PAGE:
As the Region of Queens Municipality (RQM) works out its 2021-22 budget, it’s grappling with how to put a dollar value on a volunteer fire service that, many might say, is invaluable.
Port Medway Fire Chief Kendall Farmer made the case for an uptick in funding for Queens County’s five fire departments at the RQM council meeting March 9.
He outlined what the departments currently receive from the municipality — whose responsibility it is to supply fire protection — how the departments use the money, and then asked for more.
“We will give up whatever is going on in our lives to help someone else. I’m proud of the 176 firefighters we have,” said Farmer during his presentation. But he warned, “If we do not do something different, we will not survive. We need your help financially to keep the fire service going.”
Farmer explained that the departments are looking to the region simply to cover their basic needs – such as rescue gear, fuel, vehicles and insurance. He exhibited a spreadsheet showing that the five fire departments have about $335,000 in accumulated debt, close to half of which is the result of purchasing rescue, pumper and tanker trucks. That’s not including funds spent on hoses, nozzles, pagers, equipment repairs, safety testing, or hall and station maintenance.
What does the increase mean?
Currently, the total expenditure by RQM on fire services specifically is about $750,000, or about 8.2 cents per $100 of assessment for property owners.
The ask from the fire departments would equal close to an additional five cents per $100 of the assessed property value, or about $450,000 per year.
The current tax rate for property owners are: $1.03 per $100 of assessed property outside of the former Town of Liverpool. The commercial rate is $2.13 per $100 of assessment. Inside the former town boundaries, the tax rate is $1.92 per $100 for residential and $3.02 for commercial properties.
During his presentation, Farmer said he believed that residents would be willing to take on this extra expense to help their departments. He later said in an email to LighthouseNOW that they are not asking for a tax increase necessarily, just asking the RQM to increase their funding in any way they can work it out.
RQM Mayor Darlene Norman wasn’t so sure the support was there for the increase.
“It’s a lot of money,” she told LighthouseNOW. “I don’t know how the public can handle such a sticker shock.”
Factors affecting the financial strain
The current truck replacement plan sees each department get funding for a new truck every five years on a rotational basis. While the region sets aside money each year to cover the fund, it’s falling short.
The funding equals $275,000 for a new pumper/tanker truck, which run at more than $500,000 to buy. The fire services want the allocations increased to $500,000. For a rescue unit, just $100,000 is given towards a unit that costs a minimum of $300,000. Meanwhile the extra cost of the units are to be covered by the fire departments through loans from financial institutions.
According to Farmer, combined the fire departments paid in excess of $58,000 last year in loan interest alone. On top of that is the rising cost of everything from general equipment to utilities.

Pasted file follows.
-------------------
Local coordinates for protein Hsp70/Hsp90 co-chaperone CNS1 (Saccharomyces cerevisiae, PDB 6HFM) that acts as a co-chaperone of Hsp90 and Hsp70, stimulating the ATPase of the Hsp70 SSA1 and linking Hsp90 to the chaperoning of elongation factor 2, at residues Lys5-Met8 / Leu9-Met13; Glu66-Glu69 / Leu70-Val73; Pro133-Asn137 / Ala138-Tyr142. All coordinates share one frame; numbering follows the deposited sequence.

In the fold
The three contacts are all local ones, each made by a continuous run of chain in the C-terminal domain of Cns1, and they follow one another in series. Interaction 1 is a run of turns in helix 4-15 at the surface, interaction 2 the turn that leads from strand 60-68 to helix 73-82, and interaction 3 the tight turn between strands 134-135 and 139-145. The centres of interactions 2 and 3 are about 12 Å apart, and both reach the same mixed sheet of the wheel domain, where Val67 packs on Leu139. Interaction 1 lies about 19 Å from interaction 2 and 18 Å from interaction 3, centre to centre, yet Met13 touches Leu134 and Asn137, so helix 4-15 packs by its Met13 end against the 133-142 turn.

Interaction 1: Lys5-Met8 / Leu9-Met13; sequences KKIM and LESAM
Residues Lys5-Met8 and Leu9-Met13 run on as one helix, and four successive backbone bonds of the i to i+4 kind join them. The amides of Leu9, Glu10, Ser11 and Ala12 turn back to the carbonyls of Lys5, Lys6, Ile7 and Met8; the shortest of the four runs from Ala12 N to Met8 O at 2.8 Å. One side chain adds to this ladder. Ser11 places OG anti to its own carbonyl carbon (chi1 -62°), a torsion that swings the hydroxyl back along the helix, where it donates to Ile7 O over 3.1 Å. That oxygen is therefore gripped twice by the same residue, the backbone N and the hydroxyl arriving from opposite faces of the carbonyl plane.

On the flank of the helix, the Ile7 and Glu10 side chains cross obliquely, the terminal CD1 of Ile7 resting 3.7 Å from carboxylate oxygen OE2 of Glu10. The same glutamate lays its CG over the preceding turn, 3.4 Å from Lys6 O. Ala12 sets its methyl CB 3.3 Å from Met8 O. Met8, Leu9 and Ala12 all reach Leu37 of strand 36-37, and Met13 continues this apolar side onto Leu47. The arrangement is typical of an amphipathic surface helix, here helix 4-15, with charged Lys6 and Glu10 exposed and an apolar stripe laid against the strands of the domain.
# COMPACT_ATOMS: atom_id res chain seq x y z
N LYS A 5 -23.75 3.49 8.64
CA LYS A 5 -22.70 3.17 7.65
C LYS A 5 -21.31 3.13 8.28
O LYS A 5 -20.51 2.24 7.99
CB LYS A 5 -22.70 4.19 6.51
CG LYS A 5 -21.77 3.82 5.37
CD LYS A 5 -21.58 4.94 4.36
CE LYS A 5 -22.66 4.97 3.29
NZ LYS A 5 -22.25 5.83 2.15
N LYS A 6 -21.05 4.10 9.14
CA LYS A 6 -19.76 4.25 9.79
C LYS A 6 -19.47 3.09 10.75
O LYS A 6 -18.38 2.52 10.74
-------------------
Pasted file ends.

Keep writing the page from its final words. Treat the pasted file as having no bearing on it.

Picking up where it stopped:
Currently, the municipality schedules a two per cent rise in funding for the fire services every five years. The departments are asking for a two per cent raise every year to keep up with the cost of inflation.
Turnout gear, which includes bunker pants, jacket, helmet, boots, gloves, and flash hoods, were paid for up until recently at a total cost of $130,000. However, due to an error, the money was drawn from the funding for new vehicles, reported Farmer.
The departments want costs for those items covered as well. With new Occupational Health and Safety standards that were introduced recently, all bunker gear must be replaced every 10 years, self-containing breathing apparatus every 20 years and carbon fibre bottles for the breathing apparatus’s every 15 years.
The cost for one firefighter to be outfitted with the gear and equipment is about $17,000, according to Farmer.
What RQM provides
Overall, RQM provides more than $1.1 million toward emergency services (including fire departments, workers’ compensation, liability insurance, safety training, medical insurance, wet hydrants in Liverpool, and payments for the Liverpool fire hall). Of the $750,000 of that it uses for the fire departments, it sets aside two per cent per year toward the truck replacement fund.
A closer look
Farmer used the Port Medway fire department as an example for funding. Port Medway received $20,755.98 in grant funding from the region in quarterly payments.
Of that funding, taking off insurance and radio licenses, they received just $11,939.99 to deal with all of the other basic needs.
In a statement of receipts and disbursements for the year ended March 31, 2020, the Port Medway Fire Department incurred a deficit of close to $38,000. Vehicle maintenance and fuel alone cost $18,762.08.
“Firefighters are doing their part. It’s time for the Region of Queens to step up to show their support as well,” Farmer suggested in his presentation. “We expect a lot of our firefighters through training, meetings, and showing up when their pagers go off. I can’t stress enough that the fire service is essential,” he said.
Kevin McBain, Local Journalism Initiative Reporter, LighthouseNOW Progress Bulletin